Cellphone carriers in Washington DC are fearful that a communicative citizenry will overwhelm their networks, says the NY Times. They have taken the unusual step of asking people to limit their phone calls and to delay sending photos. The carriers are also spending millions of dollars to temporarily and substantially upgrade their networks in Washington.
Many news organizations, including The New York Times, are asking people to send photos of inaugural events via e-mail. The inauguration has the potential to be a wireless Woodstock. If, that is, the networks can handle it.
“If some of these estimates come true, people should anticipate delays with regards to sending text messages or making phone calls or getting onto the Internet,” said Joe Farren, spokesman for the Cellular Telecommunications and Internet Association, an industry trade group.
“We can only bend the laws of physics so much,” Mr. Farren said.
To limit problems, the carriers are adding radios to the cell towers and bringing in trucks (Cellsites On Wheels) with on-board generators in case of a power failure.
“We know how many people can pack into a race track or concert,” said John Johnson, a spokesman for Verizon Wireless. Given the enthusiastic crowds that Barack Obama has drawn throughout his campaign, Verizon cannot easily predict the call volume on Tuesday. “It’s unprecedented,” said Mr. Johnson.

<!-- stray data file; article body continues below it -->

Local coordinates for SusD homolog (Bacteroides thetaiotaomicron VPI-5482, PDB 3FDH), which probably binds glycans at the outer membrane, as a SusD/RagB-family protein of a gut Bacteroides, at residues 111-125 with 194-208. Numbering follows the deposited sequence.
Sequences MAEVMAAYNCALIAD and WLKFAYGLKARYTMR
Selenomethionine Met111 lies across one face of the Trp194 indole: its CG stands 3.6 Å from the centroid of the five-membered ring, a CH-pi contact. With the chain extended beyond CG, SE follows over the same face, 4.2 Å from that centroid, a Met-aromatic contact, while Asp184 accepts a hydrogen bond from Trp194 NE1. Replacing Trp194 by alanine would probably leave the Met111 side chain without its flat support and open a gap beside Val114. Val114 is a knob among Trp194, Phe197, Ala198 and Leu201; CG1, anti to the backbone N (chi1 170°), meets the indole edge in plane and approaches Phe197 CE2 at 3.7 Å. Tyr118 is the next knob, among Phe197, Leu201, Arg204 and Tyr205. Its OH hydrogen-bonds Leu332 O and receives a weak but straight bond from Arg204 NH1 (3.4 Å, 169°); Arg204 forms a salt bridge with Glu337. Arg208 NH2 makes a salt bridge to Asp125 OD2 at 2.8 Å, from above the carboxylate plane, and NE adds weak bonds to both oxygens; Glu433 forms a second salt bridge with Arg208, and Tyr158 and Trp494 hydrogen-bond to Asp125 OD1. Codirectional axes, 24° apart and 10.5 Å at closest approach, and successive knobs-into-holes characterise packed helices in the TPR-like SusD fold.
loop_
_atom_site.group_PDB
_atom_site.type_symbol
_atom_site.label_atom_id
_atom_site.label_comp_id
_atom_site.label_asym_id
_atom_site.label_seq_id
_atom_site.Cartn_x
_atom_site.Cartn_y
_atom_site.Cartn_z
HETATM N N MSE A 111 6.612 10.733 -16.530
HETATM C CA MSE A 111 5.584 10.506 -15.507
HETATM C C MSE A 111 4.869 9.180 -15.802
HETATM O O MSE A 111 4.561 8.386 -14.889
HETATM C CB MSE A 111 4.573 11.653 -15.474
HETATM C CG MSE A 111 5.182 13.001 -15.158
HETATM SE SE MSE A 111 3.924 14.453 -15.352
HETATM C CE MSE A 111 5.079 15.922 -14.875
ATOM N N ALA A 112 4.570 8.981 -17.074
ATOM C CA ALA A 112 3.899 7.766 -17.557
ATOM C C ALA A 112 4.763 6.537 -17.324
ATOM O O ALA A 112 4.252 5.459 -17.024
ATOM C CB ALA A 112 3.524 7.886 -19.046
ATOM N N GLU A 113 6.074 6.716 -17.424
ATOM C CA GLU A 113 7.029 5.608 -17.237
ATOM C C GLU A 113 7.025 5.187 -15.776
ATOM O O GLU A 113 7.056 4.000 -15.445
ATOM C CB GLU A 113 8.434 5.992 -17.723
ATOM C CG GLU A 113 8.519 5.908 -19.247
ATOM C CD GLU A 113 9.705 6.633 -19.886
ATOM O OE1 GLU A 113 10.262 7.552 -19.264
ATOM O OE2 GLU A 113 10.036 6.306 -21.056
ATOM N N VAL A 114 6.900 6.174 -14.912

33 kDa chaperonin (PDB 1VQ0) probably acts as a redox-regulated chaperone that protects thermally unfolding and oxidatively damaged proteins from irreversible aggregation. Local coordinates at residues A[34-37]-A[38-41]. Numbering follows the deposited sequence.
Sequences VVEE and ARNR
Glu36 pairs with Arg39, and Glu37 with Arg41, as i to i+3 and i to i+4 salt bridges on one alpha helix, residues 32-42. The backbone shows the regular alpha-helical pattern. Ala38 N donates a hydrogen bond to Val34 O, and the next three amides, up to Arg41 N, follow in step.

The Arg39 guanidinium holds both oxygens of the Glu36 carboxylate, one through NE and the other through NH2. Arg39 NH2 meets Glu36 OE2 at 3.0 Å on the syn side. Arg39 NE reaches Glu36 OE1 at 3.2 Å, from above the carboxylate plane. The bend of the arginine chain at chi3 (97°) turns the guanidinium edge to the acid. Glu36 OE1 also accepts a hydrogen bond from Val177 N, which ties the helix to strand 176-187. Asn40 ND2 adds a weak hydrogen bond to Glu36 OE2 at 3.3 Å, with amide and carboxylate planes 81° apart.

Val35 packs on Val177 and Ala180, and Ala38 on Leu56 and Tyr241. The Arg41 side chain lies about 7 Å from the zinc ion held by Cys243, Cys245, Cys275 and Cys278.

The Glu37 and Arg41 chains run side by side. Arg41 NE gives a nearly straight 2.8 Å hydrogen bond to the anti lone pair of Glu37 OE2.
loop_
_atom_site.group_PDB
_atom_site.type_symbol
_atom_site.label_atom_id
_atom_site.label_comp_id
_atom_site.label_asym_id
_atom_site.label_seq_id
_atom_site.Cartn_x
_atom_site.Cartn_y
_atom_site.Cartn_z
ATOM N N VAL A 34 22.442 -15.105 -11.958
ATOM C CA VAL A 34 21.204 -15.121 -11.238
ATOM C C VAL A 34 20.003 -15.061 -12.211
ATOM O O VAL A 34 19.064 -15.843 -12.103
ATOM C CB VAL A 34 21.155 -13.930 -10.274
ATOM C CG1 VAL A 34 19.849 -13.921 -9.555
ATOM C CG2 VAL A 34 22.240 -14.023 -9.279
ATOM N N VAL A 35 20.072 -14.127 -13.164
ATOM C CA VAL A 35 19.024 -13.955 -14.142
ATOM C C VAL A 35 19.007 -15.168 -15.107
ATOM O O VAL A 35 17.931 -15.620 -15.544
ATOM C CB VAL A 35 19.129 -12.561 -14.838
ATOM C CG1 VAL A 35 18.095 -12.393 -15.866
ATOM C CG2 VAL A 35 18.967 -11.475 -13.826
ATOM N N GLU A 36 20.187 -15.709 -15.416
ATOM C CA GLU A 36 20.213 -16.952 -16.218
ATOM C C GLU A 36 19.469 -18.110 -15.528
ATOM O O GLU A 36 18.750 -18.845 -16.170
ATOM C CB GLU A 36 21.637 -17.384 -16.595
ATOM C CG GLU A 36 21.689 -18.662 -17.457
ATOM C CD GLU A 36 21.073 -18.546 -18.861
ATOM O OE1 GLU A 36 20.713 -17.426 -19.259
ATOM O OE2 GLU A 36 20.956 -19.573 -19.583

“You drive it where it needs to go, park it, push a couple of buttons, the mast will deploy, the dish will deploy and our generator and satellite ensures we’re fully self-contained and independent,” said Tanya Lin, manager of emergency response team operations for Sprint. The company is bringing in two such trucks, in part to be prepared for any emergency that could compromise the usual infrastructure.
Sprint Nextel, which said it had been planning for the inauguration since April, has also increased capacity of its cell sites and terrestrial transmission lines to prepare the network to sustain 10 to 15 times the number of users it would serve on its networks during a normal day.
AT&T Mobility said it was spending $4 million to upgrade its networks. The company said that along the parade route, it was adding 80 percent to the capacity of its 3G network, its much-maligned high-speed data network; the company is improving its slower 2G network by 69 percent and increasing staff by 60 percent. It has increased coverage at 11 major hotels. And it has two satellite COLTs and two reserve satellite COLTs.
Biz Stone, co-founder of Twitter, said the company was hoping to sidestep network hiccups. He is not expecting the same traffic spikes as during the election, when the site was flooded with as many as 10 messages a second, but says the service “will nevertheless be doubling our through-put capacity before Tuesday.”
Meanwhile, Sprint is preparing for Super Bowl XLIII in Tampa on Feb. 1. The company, the official wireless sponsor of the National Football League, has added 18 cell sites to enhance coverage, and three Cell Sites on Wheels – or COWs – will be in place near Raymond James Stadium with an additional COW covering downtown Tampa.
Sprint says it spent more than $49 million throughout Florida in 2008, including more than $11 million in the greater Tampa area. More than 70,000 fans are expected to attend Super Bowl XLIII.